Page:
Will cutting your teen off increase their drug addiction?

What to do when you fear cutting your drug addicted teen off will drive them away for good rather than help them.

If you have a teen with drug addiction, you will want to tread lightly when you try to help him or her. Otherwise, if you are too hard on them, they will walk away and you will lose the chance to help them. With that being said, here is a guide on what to do when you fear cutting your teen with drug addiction off will drive them away for good rather than help them.

No accusations: First and foremost, when you talk to your child, you should not accuse him or her of anything. While it may be obvious that your kid has a drug addiction, you don’t want to go in with guns blazing. If you do and you start yelling or pointing fingers, you are going to hurt your chances at helping them with this drug addiction. Instead, even if you know that they are doing drugs, you will want to show compassion and understanding when speaking with them. With this step, you will not push your son or daughter away. Remember, teenagers are vulnerable and you will scare them off if you are not nice or kind to them.

Get them help: Without a doubt, if you have a son or daughter with drug addiction, you will need to get them help. By showing your child that you care, you are going to help your cause greatly. You will go a long way in showing them that someone in their life is on their side and want good for their life. To get them help, you should first sit down with them and analyze the entire situation. If you do so in a tactful manner, your child will not run away or experience any angst at your attempts to help. You can talk to them and help them realize that they need help for their drug addiction, without accusing them of course.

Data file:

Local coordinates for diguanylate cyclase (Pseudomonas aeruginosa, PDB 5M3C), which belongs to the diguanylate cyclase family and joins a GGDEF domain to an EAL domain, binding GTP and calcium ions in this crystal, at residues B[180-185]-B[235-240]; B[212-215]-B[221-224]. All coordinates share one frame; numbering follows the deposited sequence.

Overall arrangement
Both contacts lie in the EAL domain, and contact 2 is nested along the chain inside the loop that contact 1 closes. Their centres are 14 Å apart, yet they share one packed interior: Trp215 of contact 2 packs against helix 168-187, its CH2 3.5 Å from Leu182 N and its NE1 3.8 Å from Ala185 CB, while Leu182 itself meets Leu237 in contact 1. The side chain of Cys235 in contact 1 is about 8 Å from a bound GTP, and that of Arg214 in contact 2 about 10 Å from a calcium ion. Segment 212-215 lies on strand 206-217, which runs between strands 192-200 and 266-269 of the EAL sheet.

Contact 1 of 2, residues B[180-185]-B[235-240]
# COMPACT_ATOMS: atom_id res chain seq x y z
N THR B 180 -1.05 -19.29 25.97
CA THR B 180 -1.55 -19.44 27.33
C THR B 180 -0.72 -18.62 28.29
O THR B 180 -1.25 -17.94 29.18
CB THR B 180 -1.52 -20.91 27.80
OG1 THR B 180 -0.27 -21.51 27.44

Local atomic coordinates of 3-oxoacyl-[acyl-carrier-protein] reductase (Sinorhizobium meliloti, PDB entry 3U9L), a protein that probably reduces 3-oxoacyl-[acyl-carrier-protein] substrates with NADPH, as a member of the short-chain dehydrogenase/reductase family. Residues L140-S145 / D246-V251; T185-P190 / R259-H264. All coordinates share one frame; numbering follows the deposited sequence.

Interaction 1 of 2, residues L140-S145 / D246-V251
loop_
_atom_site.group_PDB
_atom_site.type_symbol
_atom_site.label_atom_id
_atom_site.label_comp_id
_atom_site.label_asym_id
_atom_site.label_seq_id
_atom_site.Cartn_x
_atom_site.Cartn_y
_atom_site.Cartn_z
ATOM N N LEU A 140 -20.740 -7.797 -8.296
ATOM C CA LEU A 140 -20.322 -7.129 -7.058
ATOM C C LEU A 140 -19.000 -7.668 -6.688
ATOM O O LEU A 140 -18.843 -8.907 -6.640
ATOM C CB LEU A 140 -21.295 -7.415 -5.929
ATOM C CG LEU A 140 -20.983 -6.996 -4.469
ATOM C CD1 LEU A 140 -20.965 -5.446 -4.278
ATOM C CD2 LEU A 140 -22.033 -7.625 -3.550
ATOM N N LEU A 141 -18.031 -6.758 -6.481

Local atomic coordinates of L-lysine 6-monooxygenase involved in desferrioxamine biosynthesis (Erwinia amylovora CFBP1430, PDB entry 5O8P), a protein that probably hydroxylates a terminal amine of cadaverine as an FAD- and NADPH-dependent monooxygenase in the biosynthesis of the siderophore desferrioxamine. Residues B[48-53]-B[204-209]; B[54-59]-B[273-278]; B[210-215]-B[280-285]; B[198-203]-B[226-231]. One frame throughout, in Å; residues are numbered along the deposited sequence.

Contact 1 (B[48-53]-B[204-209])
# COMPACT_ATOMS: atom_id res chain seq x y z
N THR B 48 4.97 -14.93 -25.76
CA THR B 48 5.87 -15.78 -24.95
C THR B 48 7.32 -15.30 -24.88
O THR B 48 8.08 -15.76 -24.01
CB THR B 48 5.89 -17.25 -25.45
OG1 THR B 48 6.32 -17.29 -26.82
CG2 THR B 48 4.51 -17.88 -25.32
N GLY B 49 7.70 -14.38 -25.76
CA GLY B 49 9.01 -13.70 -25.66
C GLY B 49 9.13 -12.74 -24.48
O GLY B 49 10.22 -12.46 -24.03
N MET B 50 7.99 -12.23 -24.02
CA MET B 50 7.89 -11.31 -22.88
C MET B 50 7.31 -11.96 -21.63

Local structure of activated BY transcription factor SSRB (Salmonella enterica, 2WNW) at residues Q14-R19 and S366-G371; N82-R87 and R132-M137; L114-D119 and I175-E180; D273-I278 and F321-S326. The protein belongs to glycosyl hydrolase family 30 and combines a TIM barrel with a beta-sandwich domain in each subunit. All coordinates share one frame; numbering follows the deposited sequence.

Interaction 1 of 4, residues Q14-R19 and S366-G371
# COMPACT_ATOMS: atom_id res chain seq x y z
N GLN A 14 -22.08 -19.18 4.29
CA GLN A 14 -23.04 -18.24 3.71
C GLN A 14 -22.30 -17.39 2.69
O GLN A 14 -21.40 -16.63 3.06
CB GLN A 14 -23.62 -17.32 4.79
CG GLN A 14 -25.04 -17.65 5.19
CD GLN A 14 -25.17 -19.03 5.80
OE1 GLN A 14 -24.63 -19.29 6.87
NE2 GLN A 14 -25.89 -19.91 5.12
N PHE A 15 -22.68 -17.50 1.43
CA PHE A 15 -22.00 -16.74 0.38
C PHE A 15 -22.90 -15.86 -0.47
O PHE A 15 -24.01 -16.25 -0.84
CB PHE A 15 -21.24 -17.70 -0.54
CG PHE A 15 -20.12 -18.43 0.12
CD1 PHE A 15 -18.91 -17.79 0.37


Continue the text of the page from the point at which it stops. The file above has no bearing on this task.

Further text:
Don’t treat them differently: If your child has a drug addiction, you will not want him or her to hang out with other drug addicts or people that can be of bad influence. But, other than that, you shouldn’t treat your kid differently. If you do so, not only will he or she notice, but everyone else will too. Instead, take your child out, have a good time and show them that there is more to life than abusing drugs. When you pull this off your child may start to not feel the need to do drugs. At the same time, he or she will not feel ashamed in having a drug addiction and may even start to realize that it is wrong.

Take them on a short trip: Finally, if you have a teenager who is at risk or already has a drug addiction, you may want to take him or her on a short trip. By going out of the state or country, you can sit down with him or her, talk about the situation and quell their fears. Being in familiar settings that might trigger their drug addiction can make it a struggle to get your teenager to listen to you when you talk to them about the issue at hand. Remember, when you can get out of your day-to-day elements, you can talk to your child more easily.

With these four steps, not only can you make your kid feel at ease, but you can avoid further serious issues down the road. Remember, if you have a teenager with drug addiction, you will want to take immediate action and take time to listen to your child’s problems. If you don’t, he or she will suffer in both the short and long run. If you’re still unsure of what to do, give us a call and we can guide you through steps in how to work with your teen to stop the drug addiction.

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